A visit to Ajlun Castle now immerses guests in the culture of siege warfare and transports them back in time to one of the region’s most catastrophic periods. The Ajlun Archeological Museum, housed inside the castle, also offers exceptional specimens of pottery and ceramics, as well as other displays and artifacts from the region. Visitors can encounter the local fauna in the neighboring Ajlun Nature Reserve in addition to the stunning views of Jordan.
Kerak Castle is a magnificent Crusader-era fortress located south of Amman, Jordan, on the historic King’s Highway. Today, the castle is a tourist attraction with a maze of hallways and chambers within the enormous walls.
Kerak, described as “the most magnificent, most impenetrable, and most famed of castles” by a contemporaneous adventurer, is recorded in the Bible, where it was supposed to have been besieged by the King of Israel.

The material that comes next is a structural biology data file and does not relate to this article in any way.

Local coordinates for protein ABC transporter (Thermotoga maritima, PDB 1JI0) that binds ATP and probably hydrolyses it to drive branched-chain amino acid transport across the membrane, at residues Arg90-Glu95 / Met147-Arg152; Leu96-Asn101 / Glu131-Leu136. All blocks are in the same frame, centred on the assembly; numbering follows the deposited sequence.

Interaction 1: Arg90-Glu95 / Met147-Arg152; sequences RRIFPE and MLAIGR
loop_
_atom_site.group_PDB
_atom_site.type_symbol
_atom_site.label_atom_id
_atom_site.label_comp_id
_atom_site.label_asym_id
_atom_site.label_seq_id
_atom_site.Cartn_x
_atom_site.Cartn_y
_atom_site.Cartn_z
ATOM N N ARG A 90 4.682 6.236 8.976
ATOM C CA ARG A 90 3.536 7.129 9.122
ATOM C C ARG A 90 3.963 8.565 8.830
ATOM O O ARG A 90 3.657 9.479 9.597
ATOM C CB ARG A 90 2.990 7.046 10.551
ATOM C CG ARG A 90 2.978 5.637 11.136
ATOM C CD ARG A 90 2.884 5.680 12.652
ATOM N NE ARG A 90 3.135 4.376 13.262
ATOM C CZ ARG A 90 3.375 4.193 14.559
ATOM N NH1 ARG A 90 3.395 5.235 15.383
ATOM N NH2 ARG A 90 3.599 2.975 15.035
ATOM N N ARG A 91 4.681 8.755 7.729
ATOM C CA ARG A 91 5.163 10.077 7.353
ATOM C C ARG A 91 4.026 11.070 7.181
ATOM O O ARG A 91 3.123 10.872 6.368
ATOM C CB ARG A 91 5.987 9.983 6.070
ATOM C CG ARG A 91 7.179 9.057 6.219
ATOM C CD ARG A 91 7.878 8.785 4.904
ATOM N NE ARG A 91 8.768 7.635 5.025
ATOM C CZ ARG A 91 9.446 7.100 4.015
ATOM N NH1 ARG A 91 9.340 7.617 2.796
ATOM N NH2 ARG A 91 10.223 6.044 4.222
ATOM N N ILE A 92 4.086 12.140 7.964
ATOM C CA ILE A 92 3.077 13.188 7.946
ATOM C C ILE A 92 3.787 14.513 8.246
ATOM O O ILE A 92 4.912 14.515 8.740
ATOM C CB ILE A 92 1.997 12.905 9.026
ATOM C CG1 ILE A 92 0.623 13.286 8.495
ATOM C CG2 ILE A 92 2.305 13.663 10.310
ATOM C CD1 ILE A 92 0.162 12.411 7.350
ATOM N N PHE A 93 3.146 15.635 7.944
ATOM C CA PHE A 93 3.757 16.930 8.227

The edifice that is seen now was built during the Crusades in the 12th century. Originally a Crusader fortress, the castle is located within Kerak’s city walls and was built in an advantageous location 900 meters above sea level.
The castle is now a tourist attraction, with a maze of passageways and chambers within the massive walls. Kerak Castle is divided into seven floors, and visitors can explore vaulted passages and dungeons. A torch can be useful for traversing some of the smaller and darker corridors. There is an olive press and ovens in the castle kitchens, as well as a partially damaged chapel. A museum is placed on the castle’s lower floor, and one route leads to the keep, which offers great views. On clear days, visitors may see across the Dead Sea and out to the Mount of Olives, which borders Jerusalem.
Church of Saint George at Madaba